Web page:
Analysis: Hamas history tied to Israel
By Richard Sale
UPI Terrorism Correspondent
From the International Desk
Published 6/18/2002 8:13 PM
In the wake of a suicide bomb attack Tuesday on a crowded Jerusalem city bus that killed 19 people and wounded at least 70 more, the Islamic Resistance Movement, Hamas, took credit for the blast.
Israeli officials called it the deadliest attack in Jerusalem in six years.
Israeli Prime Minister Ariel Sharon immediately vowed to fight "Palestinian terror" and summoned his cabinet to decide on a military response to the organization that Sharon had once described as "the deadliest terrorist group that we have ever had to face."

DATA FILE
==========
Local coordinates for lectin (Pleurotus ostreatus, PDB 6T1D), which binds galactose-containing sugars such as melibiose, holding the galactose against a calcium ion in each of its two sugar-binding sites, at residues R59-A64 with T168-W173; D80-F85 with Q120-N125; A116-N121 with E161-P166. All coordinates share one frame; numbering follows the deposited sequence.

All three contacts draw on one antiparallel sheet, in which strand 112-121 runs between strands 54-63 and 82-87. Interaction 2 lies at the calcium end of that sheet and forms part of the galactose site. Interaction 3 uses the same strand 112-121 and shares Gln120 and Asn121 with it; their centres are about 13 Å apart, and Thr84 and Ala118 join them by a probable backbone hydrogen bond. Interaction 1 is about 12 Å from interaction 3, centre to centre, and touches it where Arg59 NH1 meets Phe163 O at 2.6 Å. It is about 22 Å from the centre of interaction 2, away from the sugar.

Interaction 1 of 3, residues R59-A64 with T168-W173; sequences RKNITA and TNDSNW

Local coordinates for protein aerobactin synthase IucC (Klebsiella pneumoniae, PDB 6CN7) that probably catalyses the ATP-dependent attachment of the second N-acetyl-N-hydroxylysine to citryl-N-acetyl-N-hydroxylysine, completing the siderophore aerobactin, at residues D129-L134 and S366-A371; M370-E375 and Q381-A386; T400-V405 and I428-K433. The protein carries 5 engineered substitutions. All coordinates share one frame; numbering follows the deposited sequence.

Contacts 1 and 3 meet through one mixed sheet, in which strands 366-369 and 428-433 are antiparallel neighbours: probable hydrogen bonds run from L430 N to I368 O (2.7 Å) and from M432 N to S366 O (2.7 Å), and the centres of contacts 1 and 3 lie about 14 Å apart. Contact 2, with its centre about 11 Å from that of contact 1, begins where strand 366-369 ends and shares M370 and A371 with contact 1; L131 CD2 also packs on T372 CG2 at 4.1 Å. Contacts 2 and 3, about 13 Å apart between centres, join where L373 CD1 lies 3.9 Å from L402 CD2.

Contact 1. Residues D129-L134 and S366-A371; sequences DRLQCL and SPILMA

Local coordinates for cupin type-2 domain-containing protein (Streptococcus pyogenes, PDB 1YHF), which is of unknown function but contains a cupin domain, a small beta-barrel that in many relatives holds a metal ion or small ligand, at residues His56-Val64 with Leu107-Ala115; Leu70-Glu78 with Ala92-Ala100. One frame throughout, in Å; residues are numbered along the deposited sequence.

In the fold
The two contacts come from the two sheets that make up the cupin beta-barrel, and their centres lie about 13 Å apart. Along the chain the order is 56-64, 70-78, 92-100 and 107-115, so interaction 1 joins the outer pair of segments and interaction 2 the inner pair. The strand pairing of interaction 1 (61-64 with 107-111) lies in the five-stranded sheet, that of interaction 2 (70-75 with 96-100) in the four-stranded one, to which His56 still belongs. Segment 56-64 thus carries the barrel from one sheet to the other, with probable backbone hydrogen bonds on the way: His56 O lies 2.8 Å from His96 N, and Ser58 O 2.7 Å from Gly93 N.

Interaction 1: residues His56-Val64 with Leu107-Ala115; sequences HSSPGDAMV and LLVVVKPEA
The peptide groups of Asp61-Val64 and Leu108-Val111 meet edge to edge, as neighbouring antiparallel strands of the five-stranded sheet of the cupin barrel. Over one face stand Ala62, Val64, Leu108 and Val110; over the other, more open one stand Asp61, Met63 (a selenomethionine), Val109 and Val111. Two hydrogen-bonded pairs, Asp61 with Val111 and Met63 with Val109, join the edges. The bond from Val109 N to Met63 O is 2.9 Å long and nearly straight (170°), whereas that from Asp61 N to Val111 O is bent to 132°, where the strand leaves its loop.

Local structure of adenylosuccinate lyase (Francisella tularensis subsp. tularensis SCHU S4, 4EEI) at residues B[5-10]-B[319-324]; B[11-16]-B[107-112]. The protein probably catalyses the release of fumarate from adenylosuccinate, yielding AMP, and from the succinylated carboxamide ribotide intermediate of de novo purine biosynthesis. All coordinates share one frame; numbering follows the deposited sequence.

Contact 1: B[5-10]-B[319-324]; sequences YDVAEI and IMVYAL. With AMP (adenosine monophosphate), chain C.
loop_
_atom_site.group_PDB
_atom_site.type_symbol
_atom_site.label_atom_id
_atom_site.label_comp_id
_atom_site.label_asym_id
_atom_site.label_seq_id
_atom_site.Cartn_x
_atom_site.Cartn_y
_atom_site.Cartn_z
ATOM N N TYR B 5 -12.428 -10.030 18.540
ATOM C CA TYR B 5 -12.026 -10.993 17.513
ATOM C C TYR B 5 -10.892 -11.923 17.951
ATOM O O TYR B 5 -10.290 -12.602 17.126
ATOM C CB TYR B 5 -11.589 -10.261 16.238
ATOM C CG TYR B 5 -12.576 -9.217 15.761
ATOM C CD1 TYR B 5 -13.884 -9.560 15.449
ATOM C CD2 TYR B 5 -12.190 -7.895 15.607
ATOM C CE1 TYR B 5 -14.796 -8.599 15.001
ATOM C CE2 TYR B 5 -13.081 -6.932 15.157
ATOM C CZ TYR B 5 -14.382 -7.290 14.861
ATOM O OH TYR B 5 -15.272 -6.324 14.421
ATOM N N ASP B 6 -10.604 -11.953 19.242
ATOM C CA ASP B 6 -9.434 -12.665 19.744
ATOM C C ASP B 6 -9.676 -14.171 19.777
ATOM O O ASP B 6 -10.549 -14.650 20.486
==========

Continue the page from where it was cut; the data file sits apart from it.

Active in Gaza and the West Bank, Hamas wants to liberate all of Palestine and establish a radical Islamic state in place of Israel. It is has gained notoriety with its assassinations, car bombs and other acts of terrorism.
But Sharon left something out.
Israel and Hamas may currently be locked in deadly combat, but, according to several current and former U.S. intelligence officials, beginning in the late 1970s, Tel Aviv gave direct and indirect financial aid to Hamas over a period of years.
Israel "aided Hamas directly — the Israelis wanted to use it as a counterbalance to the PLO (Palestinian Liberation Organization)," said Tony Cordesman, Middle East analyst for the Center for Strategic Studies.
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